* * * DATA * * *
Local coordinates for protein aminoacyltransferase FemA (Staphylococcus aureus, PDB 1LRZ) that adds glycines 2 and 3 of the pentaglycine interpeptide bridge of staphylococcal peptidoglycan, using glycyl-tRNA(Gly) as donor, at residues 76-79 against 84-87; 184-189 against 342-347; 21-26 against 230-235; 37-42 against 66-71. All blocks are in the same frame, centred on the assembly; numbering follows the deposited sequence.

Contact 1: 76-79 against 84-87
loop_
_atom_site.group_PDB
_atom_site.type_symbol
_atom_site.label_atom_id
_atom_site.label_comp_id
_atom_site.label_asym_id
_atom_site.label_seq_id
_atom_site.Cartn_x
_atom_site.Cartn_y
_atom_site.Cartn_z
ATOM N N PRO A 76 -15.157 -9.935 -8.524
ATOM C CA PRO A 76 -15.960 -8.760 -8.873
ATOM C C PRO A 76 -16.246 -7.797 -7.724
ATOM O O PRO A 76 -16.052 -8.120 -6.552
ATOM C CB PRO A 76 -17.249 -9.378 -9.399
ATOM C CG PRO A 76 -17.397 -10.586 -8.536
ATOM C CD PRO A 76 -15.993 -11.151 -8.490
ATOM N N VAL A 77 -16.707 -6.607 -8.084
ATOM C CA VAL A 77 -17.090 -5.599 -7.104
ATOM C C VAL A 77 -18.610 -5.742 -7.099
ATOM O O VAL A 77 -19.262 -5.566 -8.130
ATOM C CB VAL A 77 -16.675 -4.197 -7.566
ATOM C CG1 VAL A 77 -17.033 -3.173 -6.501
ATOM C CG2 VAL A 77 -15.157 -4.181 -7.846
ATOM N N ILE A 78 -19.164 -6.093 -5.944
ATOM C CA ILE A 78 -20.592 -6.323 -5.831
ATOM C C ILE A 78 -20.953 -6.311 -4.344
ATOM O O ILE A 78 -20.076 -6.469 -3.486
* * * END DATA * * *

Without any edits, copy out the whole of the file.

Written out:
Local coordinates for protein aminoacyltransferase FemA (Staphylococcus aureus, PDB 1LRZ) that adds glycines 2 and 3 of the pentaglycine interpeptide bridge of staphylococcal peptidoglycan, using glycyl-tRNA(Gly) as donor, at residues 76-79 against 84-87; 184-189 against 342-347; 21-26 against 230-235; 37-42 against 66-71. All blocks are in the same frame, centred on the assembly; numbering follows the deposited sequence.

Contact 1: 76-79 against 84-87
loop_
_atom_site.group_PDB
_atom_site.type_symbol
_atom_site.label_atom_id
_atom_site.label_comp_id
_atom_site.label_asym_id
_atom_site.label_seq_id
_atom_site.Cartn_x
_atom_site.Cartn_y
_atom_site.Cartn_z
ATOM N N PRO A 76 -15.157 -9.935 -8.524
ATOM C CA PRO A 76 -15.960 -8.760 -8.873
ATOM C C PRO A 76 -16.246 -7.797 -7.724
ATOM O O PRO A 76 -16.052 -8.120 -6.552
ATOM C CB PRO A 76 -17.249 -9.378 -9.399
ATOM C CG PRO A 76 -17.397 -10.586 -8.536
ATOM C CD PRO A 76 -15.993 -11.151 -8.490
ATOM N N VAL A 77 -16.707 -6.607 -8.084
ATOM C CA VAL A 77 -17.090 -5.599 -7.104
ATOM C C VAL A 77 -18.610 -5.742 -7.099
ATOM O O VAL A 77 -19.262 -5.566 -8.130
ATOM C CB VAL A 77 -16.675 -4.197 -7.566
ATOM C CG1 VAL A 77 -17.033 -3.173 -6.501
ATOM C CG2 VAL A 77 -15.157 -4.181 -7.846
ATOM N N ILE A 78 -19.164 -6.093 -5.944
ATOM C CA ILE A 78 -20.592 -6.323 -5.831
ATOM C C ILE A 78 -20.953 -6.311 -4.344
ATOM O O ILE A 78 -20.076 -6.469 -3.486